Industry looks to green electric future
The world's electricity industry is setting out a plan for rolling out the
technologies needed to cut carbon dioxide emissions, showing how
ambitious plans to tackle global warming could be achieved.
Electricity generation accounts for about a third of the world's carbon
dioxide emissions from energy use, which in turn accounts for two-thirds
of all greenhouse gas emissions.
This is one of the sectors in which deep cuts in emissions are most
practicable – the technologies for producing electricity without emitting
carbon dioxide are either in use or close to deployment. Europe's
electricity industry has already committed to going carbon-free by 2050.
Electrification also offers the prospect of cutting emissions from other
sectors. Electric cars look a better bet than biofuels for greening road
transport. Electric heat pumps, which carry heat into the home, are an
alternative to burning coal and gas for warmth.
However, low-carbon power is going to be more expensive, at least
initially, and will require a huge investment in infrastructure as well as a
steep improvement in energy efficiency. In short, there will have to be an
entirely new type of electricity grid.
Advocates of carbon-free power talk about a "trinity" of generation:
nuclear, renewables – such as wind – and fossil fuel plants that capture
and store their carbon dioxide emissions.
Renewables and nuclear power are already well established. Renewables
are starting from a low base: in 2007 18 per cent of the world's electricity
came from renewable sources, of which 16 percentage points came from
hydro power, and just 1 each from wind and biomass. They are however
growing fast, with global wind power capacity rising by 29 per cent last
year thanks to construction programmes in the US and China.
Nuclear power provides about 15 per cent of the world's electricity.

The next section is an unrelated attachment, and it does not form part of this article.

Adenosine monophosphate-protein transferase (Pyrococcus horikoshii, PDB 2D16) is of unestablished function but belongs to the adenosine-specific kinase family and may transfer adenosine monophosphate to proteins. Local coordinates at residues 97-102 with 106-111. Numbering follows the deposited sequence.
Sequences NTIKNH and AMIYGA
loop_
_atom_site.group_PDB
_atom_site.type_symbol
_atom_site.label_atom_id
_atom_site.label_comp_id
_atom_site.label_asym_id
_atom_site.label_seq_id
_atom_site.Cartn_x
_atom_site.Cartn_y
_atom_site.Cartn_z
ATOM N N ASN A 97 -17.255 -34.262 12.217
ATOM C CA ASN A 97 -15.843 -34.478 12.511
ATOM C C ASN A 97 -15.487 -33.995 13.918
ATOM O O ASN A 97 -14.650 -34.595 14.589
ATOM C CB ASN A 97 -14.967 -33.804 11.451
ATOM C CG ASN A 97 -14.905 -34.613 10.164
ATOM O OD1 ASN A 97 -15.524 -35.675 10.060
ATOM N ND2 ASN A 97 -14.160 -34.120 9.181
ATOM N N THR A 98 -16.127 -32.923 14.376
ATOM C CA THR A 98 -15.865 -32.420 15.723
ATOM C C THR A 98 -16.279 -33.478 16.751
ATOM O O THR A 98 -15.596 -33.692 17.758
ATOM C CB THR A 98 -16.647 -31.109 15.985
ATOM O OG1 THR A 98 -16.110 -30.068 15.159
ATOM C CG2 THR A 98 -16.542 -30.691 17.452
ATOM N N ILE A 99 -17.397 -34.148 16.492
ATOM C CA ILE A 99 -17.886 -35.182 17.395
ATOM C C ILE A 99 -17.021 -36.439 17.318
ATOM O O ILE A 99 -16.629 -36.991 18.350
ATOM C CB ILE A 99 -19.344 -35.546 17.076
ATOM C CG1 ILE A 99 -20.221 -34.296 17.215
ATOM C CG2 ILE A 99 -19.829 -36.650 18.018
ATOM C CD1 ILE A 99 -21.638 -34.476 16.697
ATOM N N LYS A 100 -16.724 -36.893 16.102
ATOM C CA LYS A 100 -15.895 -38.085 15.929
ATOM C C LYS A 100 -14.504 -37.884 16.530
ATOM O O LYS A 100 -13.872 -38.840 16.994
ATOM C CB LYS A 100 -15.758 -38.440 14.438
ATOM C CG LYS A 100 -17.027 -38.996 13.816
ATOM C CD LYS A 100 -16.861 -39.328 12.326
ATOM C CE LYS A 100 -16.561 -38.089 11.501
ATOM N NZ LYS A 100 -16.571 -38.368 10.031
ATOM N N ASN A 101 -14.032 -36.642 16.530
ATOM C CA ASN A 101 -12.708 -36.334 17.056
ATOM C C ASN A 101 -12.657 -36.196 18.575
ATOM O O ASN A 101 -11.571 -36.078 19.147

Although a generation of ageing plants around the world is coming to the
end of their working lives, many countries, including China, India, the UK
and Italy, have ambitious construction plans.
Carbon capture and storage remains a nascent technology: no one has yet
proved that an integrated process can work on a commercial scale.
However, the US, Canada, Australia, the European Union and others have pledged billions of dollars to back demonstration projects. This suggests commercial deployment could be possible, given the right subsidies, around 2020. Even so, any transition to carbon-free generation will take decades.
Low-carbon technologies are generally more expensive than fossil-fuel plants: in
the case of some, such as offshore wind, they are a lot more expensive.
At the same time, power generation will not always be available. The
British government, which is backing Europe's fastest expansion of wind
power, is building into its plans for 2030 a huge margin of spare
generation capacity which can be used when there is no wind.
Managing demand will become crucial. Lars Josefsson, who is chief
executive of Sweden's Vattenfall, one of Europe's biggest electricity
companies, and president of Eurelectric, the industry association, says:
"The key to Europe's low-carbon future will be on the demand side." If
power supply is inflexible, it is particularly important that demand is
flexible to balance the grid.
A higher cost of energy will make consumers more worried about wasting
it. The electricity system will probably have to be based on a "smart grid",
which uses information technology to manage flows of power around the
network. This would include smart meters – which show consumers how
much energy they are using and also allow flexible pricing – devices in
homes that can send information and receive instructions, and even smart
appliances, that would switch off automatically when not needed. Higher
electricity costs at peak times will mean less spare capacity, which is
generally the most expensive and often the most polluting.
Keith Redfearn, general manager of transmission and distribution in
Europe for GE, one of the leaders in developing smart grid technology,
says: "The biggest opportunity is to flatten out the peaks in demand.
Electricity at peak times costs 15 times more than at off-peak times." Just
a 5 per cent reduction in peak demand in the UK would remove the need
to build five mid-sized gas-fired power plants, he says.
The smart grid would also make possible the widespread use of electric
cars, which could be charged overnight when other demand is low, and
more decentralised generation, allowing people to produce their own
power from solar panels, wind turbines or domestic boilers, and sell any
"It sounds like a pipe dream if you project forward to how the world could
look," says John O'Farrell of Silver Spring Networks, another smart grid
"But think back to the early 1990s, and you would have never predicted
iPods and BlackBerrys, Twitter and Skype. All it needs is some smart
decisions to make it happen."